Diary of a Chain Stitcher: True Bias Nikko Top in Fuschia Merino Jersey from The Fabric Store

For the dress I used this Arctic Blue Marle Rib Knit from The Fabric Store. It is a cotton modal blend with a quite surprising weight and drape to it as well as PLENTY of stretch across the grain. I haven't had much chance to work with ribbed knits as yet but have been really drawn to them recently. It gave me a bit of trouble which I'll get into in a moment, so I'd really appreciate any rib knit sewing advice you might have! Despite the sewing challenges it presented it does wash and press really beautifully thanks to the cotton content. Plus the rich blue colour is stunning, especially in the marle effect.

Diary of a Chain Stitcher: True Bias Nikko Dress in Arctic Blue Marle Rib Knit from The Fabric Store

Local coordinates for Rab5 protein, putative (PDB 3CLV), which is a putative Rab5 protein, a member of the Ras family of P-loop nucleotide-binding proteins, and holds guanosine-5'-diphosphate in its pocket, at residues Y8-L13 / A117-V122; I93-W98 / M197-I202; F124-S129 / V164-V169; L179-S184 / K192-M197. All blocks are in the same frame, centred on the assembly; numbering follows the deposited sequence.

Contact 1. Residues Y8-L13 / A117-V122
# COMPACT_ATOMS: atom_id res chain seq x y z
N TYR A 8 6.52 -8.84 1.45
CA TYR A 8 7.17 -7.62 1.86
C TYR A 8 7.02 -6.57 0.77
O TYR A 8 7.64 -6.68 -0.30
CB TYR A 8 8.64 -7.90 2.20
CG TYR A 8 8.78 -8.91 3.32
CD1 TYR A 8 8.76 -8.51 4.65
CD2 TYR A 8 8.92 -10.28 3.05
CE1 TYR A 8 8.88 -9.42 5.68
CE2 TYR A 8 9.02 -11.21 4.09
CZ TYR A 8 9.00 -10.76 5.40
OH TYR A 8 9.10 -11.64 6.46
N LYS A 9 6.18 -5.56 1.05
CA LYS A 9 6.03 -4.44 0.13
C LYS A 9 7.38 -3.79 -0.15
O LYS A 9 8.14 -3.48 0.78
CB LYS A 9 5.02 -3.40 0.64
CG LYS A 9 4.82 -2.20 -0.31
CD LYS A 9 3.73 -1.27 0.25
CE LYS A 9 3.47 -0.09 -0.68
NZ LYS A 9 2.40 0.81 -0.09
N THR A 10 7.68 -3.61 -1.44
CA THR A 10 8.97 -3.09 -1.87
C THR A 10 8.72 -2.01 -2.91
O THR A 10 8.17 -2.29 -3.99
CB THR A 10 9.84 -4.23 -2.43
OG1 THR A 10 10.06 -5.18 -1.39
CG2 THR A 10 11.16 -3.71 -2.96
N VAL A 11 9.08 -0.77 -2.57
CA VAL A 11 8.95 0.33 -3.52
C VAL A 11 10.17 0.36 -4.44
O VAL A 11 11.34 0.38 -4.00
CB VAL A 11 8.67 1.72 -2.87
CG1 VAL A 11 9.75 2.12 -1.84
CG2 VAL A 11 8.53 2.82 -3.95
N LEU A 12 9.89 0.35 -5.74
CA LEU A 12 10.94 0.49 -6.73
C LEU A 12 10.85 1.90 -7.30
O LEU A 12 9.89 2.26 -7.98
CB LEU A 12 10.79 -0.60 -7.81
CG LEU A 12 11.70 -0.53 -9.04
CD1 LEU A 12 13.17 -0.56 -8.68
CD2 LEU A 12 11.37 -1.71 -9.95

I cut the size 6 at the bust and waist and graded out to an 8 at the hip for both garments which is larger on top than my measurements but I was wary of it looking snug. This has worked out great for the top in the fine merino jersey but not so well for the ribbed dress. The pattern does state that the top is more fitted and the dress cut straighter and I do like that the dress doesn't cling around the hips of stomach. I don't feel self conscious at all in this as I do in some other knit designs. However I do feel like fairly heavy weight of this ribbed knit is causing it to hang in a strange way away from the body and not skim the figure as it does in Kelli's samples. I'm not sure if this is to do with too much ease in the design or the less than springy recovery of this knit. Whilst you don't want a 'clingy' knit for this style you want a fabric which will hold a form. It perhaps feels like I should have gone down a size to compensate for the stretch of the rib and I think the size I make next time will depend on the elasticity and weight of the fabric I choose.